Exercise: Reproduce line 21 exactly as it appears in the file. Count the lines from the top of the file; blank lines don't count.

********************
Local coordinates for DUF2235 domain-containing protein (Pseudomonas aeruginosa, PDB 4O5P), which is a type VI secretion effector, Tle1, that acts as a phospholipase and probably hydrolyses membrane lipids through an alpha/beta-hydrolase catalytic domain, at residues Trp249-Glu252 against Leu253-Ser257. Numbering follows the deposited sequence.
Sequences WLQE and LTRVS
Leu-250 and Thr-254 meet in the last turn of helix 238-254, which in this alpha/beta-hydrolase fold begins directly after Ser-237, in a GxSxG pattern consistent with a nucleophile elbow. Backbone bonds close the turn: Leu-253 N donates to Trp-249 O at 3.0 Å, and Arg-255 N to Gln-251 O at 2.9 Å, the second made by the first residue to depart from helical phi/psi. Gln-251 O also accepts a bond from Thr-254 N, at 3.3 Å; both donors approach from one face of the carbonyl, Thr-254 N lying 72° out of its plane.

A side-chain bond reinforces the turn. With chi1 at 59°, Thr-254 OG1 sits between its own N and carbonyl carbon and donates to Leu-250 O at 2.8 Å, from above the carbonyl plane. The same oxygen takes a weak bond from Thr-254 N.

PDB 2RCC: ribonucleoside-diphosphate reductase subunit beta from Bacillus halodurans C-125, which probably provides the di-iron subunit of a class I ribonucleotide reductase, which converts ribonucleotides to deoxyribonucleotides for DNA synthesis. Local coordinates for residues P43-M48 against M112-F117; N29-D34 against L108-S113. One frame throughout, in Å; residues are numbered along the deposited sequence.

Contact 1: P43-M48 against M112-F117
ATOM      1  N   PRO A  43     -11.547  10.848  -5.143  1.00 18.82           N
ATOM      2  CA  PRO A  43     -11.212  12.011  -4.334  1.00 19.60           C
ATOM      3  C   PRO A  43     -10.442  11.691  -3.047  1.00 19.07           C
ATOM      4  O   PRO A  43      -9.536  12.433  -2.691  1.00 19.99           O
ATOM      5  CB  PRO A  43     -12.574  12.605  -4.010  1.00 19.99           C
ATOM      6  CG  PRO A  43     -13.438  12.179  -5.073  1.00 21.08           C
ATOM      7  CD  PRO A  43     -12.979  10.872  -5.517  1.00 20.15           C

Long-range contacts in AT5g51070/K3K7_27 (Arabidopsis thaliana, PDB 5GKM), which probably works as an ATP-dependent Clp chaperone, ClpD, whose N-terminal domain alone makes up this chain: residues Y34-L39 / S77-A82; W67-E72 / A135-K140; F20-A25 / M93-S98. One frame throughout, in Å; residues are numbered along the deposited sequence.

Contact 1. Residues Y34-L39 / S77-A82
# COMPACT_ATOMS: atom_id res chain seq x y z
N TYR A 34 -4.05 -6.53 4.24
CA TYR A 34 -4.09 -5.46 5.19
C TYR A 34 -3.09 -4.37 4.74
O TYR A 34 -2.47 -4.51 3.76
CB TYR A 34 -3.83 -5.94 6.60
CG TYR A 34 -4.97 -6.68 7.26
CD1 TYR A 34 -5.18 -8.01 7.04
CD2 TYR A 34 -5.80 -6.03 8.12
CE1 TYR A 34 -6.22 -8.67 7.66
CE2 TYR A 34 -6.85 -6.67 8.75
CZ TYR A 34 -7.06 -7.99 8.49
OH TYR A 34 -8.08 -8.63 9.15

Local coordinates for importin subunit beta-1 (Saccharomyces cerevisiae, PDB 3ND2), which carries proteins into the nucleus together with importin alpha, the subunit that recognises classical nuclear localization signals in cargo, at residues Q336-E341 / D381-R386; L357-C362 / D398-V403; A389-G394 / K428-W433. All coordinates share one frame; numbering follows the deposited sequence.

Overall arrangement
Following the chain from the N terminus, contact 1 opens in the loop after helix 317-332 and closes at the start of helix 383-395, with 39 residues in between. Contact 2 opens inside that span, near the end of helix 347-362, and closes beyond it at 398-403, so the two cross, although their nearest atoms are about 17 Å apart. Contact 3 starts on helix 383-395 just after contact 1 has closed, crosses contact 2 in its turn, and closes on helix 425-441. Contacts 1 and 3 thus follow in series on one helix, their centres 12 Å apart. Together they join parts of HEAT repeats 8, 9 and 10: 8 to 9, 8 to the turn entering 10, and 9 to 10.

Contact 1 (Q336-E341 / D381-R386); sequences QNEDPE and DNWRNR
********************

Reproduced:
CB TYR A 34 -3.83 -5.94 6.60